Sanmugeswaran: Hindu Temple Conflict, Bhakthi Religiosity, and Village Temple Consiousness among the Jaffna Tamils in Post-War Sri Lanka

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Research Proposal: Hindu temple conflict, bhakthi religiosity, and village temple consciousness among the Jaffna Tamils in Post-War Sri Lanka A summary of the research question and the project The central question of this research concerns changes in terms of what I am calling 'village temple consciousness' that have occurred in Tamil, Hindu Jaffna during and after the Sri Lankan Civil War. By 'uurkoovil consciousness' 1 mean the kind of consciousness Sri Lankan Tamil people have about their places of origin (villages, cities, regions, and at times, their ethnic community) as mediated through their affiliations (or sense of rightful ownership or urimai) to local temples, new and old gods, local landscapes, and each other (Appadurai 1976, 1981; Ananthanathan 1993, Whitaker 1999). For the purposes of my research, I will be looking primarily at changes in three components of this 'uurkoovil consciousness': (I) temple allegiance and conflict, including notions of caste and hierarchy (Banks 1957, 1969; Pfaffenberger 1982); (2) 'bhakthi' religious practices; and (3) 'village (uur) consciousness' as this relates to the landscape as imagined and lived in. My preliminmy hypothesis is that all three of these components of village temple consciousness will have changed as a result of the dislocation and trauma experienced during the war combined with an increased vulnerability to globalization since the war's conclusion. To address (I) I will be asking why the cultural practices of' bhakthi' religiosity and what I am calling uurkoovil (village temple) consciousness have been so visibly altered by Sri Lanka's recently completed Civil War and current post-war circumstances while practices of conflict related to temple 'urimai' do not appear to have been altered very much at all. I suspect the answer lies in the meaning the notion of rights has for people at a moment of great historical and political upheaval even when other aspects of local identity- including individual spirituality and feelings of connectedness to specific communities, caste, local and ethnic - have been transformed more definitively. I will address (2), changes in religious practices, by looking at changes in 'bhakthi' religiosity that seem to be occurring now in Jaffna, paiticularly those relating to altered wedding ceremonies, coming of age ceremonies, and funerals -- such as how these rituals are now 'produced' for public Internet consumption -- that appear to be making daily Hinduism more 'modern', 'capitalist' and 'cosmopolitan' (Lawrence, 1986; Srinivas, 2010). I suspect that such changes actually represent just part of a continuum of religious strategies which work, along with more 'traditional' practices involving 'caste deities' (kula teivankal) and 'favorite deities' (ishta teivankal) (Pfaffenberger 1982; Mines 2005), to help people deal with their changed circumstances. Finally, I will address (3), changes in' uur consciousness' as this relates to the landscape, by comparing how people imagine the landscape in daily discourse, including the 'sacred landscapes' associated with temples (Whitaker 2015), versus how they have to traverse those landscapes in their daily, postwar lives, including the new, expanded 'landscape' of cyberspace and the diaspora that now intersects with the Jaffna Peninsula at every moment. Altogether, then, this proposal seeks to discover why these sudden shifts in consciousness and practice took place, as well as, sometimes, why they did not. It is my larger hypothesis that the enmeshment of postwar Jaffna village temples and villages in global capitalism and newly accessible diasporic cyberspace networks -- via the proliferations of temple Facebook pages, temple websites and village websites - has forced the production of new forms of 'being', and, hence, of uur consciousness. Here issues of global engagement, diaspora connectivity, voluntary and involuntary migration, and the worries of Jaffna's older generation about a loss of 'social control', 'kaddupaadu' (including loss of control through caste and gender), are all a pmt of the postwar changes that I am trying to explicate with my research on uurkoovil consciousness.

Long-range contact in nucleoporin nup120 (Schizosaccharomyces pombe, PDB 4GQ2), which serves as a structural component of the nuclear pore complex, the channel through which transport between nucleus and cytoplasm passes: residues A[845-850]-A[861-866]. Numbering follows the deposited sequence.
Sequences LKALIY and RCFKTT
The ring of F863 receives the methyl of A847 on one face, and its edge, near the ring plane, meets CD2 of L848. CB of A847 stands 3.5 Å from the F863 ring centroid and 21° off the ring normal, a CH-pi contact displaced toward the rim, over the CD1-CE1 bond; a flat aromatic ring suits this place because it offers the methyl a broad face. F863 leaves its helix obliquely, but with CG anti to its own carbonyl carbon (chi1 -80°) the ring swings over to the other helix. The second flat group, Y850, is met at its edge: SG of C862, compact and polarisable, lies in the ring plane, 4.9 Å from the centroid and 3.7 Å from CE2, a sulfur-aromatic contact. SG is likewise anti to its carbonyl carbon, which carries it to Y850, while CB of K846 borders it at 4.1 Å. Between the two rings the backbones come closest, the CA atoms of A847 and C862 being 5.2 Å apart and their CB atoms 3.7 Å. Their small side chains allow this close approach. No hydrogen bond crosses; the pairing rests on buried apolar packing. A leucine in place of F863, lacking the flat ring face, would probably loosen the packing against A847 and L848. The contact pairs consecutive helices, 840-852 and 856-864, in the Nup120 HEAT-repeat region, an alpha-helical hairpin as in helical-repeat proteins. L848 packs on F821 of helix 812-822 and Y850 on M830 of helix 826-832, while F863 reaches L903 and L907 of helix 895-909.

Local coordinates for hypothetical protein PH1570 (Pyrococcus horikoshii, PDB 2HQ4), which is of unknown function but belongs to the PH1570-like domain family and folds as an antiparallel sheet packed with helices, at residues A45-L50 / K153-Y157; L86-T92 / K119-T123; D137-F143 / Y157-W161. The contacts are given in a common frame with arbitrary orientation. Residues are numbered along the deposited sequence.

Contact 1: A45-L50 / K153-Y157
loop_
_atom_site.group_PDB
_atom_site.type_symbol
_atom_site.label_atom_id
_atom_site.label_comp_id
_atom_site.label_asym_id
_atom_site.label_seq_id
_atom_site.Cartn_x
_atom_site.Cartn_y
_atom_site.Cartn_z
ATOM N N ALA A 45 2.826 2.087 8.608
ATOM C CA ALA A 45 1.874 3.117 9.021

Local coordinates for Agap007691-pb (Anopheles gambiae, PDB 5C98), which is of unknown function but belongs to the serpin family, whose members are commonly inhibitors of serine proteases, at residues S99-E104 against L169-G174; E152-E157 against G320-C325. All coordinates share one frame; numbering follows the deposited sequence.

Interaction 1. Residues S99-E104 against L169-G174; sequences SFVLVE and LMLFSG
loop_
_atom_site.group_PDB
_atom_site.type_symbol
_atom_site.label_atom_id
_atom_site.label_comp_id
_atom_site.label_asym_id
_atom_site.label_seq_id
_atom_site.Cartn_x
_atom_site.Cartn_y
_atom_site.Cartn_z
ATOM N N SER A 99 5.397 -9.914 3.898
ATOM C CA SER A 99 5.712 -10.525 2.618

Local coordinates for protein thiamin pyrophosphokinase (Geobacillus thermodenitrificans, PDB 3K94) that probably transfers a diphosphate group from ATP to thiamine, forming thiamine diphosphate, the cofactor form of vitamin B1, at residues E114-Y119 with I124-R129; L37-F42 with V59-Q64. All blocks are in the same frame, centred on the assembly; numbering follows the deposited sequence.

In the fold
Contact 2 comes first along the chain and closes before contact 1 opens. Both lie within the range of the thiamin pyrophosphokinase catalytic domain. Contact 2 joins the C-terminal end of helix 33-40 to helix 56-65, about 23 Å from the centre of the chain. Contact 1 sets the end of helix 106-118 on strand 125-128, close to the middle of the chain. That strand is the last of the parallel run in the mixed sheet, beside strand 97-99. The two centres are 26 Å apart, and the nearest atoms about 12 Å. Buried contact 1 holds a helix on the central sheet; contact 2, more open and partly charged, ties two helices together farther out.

Effective start/end date6/30/166/1/18


  • Lambda Alpha: $2,000.00


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